Gerry's boat is still quite new and I don't have a test report although the photos look impressive. IMB is light at about 350 pounds and has no thick bottom. There is a good chance that IMB will not self right from 90 degrees, maybe from 70 degrees or something like that. It won't flood but will float on its side. What to do then? Sufficient agitation by the crew clinging to the floor of the sideways boat might bring it upright. Swimming outside and putting weight on the rudder or leeboard will make it pop up but then you must be prepared to get back in the high sided boat.

Plans for IMB are $30.


Wil Gordon knew about IMB but wanted something larger. So I enlarged it to 16' x 6', added water ballast, a motor well and a huge rig. Wil built the prototype quickly through a brutally hot summer in Texas. A second was built by UT Roberts in Savannah with a smaller rig and no ballast tanks.

I don't recall if UT is a sailor but he first launched the boat with its sail fully hoisted and sheeted hard and no one low inside and it promptly got blown over at the dock by a big gust! Remember that the crew weight is supposed to be the ballast. A quick grab of the skeg by a swimmer brought the boat back upright. UT uses his boat mostly in tidal rivers under power.

Wil's boat went to Tim Webber in Texas who did some worthwhile testing of the ballast system. There are three tanks which total about 300 pounds of water. With a man inside the boat and no ballast, they pulled the Scram over with a rope tied to the masthead. It would not self right, staying on its side until a light touch of the skeg brought it upright. They filled two of the three ballast tanks and pulled it over again and it self righted quickly. With the third tank full they found it hard to pull over and the man on the rope had to relocate onto dry land for a good angle to pull. It self righted very quickly then and they thought no need to ever fill the third tank.

I think Scram is my be all around Birdwatcher design. The only thing I might change is to add a pointy bow to take on larger waves. But I can assure you that these step through bows that I've used on Jewelbox and Scram are quite nice, especially if you have family members who don't relish the idea of climbing up over the hull from beach to boat.

Plans for Scram are $35.


We'll give some guidance about choosing a boat to suit you.


Jon Jr.


Jon Jr. is a small jonboat, sort of a personal sized boat that will take two normal sized adults. It would be a perfect "back of the pickup truck" boat. It could be cartopped. (To me the idea of cartopping a powerboat is a bit strained since you would need to carry the motor, with its smells and drips, and the gasoline inside the car). If you are sure from the start that you will be trailering the boat, you might consider the larger Jonsboat design which has more capacity, but is not so large that it will be expensive to build, use and haul.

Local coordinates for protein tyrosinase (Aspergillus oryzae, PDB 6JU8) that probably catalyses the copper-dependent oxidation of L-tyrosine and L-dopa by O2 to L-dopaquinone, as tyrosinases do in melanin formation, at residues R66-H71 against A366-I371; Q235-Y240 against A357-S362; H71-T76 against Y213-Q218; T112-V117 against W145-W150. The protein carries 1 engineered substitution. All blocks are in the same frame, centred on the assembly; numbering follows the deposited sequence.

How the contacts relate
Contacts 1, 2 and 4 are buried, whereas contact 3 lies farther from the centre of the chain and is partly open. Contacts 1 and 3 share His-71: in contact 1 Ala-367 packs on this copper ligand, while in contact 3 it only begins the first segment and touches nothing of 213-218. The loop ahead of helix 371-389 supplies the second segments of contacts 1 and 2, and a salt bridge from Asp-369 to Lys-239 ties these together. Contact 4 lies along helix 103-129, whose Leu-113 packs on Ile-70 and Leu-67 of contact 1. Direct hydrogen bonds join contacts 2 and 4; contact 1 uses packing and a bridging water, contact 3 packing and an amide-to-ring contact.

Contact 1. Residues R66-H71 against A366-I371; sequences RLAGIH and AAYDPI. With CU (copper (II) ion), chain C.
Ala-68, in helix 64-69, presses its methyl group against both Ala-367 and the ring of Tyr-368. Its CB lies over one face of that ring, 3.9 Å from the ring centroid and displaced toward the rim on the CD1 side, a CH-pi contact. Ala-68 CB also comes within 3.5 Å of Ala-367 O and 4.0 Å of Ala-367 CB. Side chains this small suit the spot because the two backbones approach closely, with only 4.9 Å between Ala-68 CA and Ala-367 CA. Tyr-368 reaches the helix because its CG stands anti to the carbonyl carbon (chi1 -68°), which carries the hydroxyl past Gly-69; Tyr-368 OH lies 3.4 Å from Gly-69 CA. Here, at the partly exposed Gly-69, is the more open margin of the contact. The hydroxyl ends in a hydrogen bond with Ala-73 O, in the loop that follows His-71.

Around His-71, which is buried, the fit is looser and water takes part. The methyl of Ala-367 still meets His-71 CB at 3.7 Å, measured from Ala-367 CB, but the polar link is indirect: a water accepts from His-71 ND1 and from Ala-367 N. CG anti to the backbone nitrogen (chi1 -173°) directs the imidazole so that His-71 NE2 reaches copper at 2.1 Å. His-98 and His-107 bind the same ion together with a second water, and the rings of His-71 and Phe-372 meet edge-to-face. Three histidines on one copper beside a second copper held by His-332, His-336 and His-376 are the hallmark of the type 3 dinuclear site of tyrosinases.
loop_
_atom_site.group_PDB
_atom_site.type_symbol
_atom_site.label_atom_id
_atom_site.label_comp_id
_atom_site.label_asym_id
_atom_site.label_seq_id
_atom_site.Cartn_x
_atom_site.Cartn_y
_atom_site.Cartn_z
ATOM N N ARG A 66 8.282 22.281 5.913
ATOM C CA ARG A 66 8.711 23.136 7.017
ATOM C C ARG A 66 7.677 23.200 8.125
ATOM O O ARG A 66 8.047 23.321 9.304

As for power, I'd suggest 5hp max. Sometimes you can find low power motors at yard sales since they don't fit the image of modern boating. The usual rule I've seen for power on planing boats is a horse for each 50 pounds and motor salesmen like to quote a horse for each 25 pounds. I've found that in good conditions a simple flat shape will plane with less, so this boat with a normal sized man might plane with 5 hp. Actually, the Coast Guard suggestions for powering boats comes down quite hard on small hard chined boats like this and they might advise even less than 5 hp. A boat like this is unsuited for big waters anyway. So the little motors will cover the little lake quite well.

Construction is of the simplest "instant boat" type from three sheets of 1/4" plywood. All nail and glue construction with a smattering of epoxy and fiberglass to fortify the chine corners and help seal the water out of the bottom joints.

Th prototype Jon Jr was completed by Joe Leinweber and Dan Ellis and tested to a certain degree. Click here to read about the test and the surprize ending! ("The waters are only safe until next time!")


Jon Jr plans are $20.


Prototype News

Some of you may know that in addition to the one buck catalog which now contains 20 "done" boats, I offer another catalog of 20 unbuilt prototypes. The buck catalog has on its last page a list and brief description of the boats currently in the Catalog of Prototypes. That catalog also contains some articles that I wrote for Messing About In Boats and Boatbuilder magazines. The Catalog of Prototypes costs $3. The both together amount to 50 pages for $4, an offer you may have seen in Woodenboat ads. Payment must be in US funds. The banks here won't accept anything else. (I've got a little stash of foreign currency that I can admire but not spend.) I'm way too small for credit cards.

Here are the prototypes abuilding that I know of:

Caprice: A brave and experienced builder in Texas is making the 25' Caprice water ballasted sailboat. Here it is being born...


Skat: I'm told the prototype Skat project is underway again and very close to being done.


Normsboat: This is an 18' sharpie being built by Cullison Smallcraft in Maryland. You should be able to check on it by clicking through to his web site at  Cullison SmallCraft (archived copy, actual site no longer active). He is presenting an excellent photo essay of how to assemble a flattie.

Web site no longer active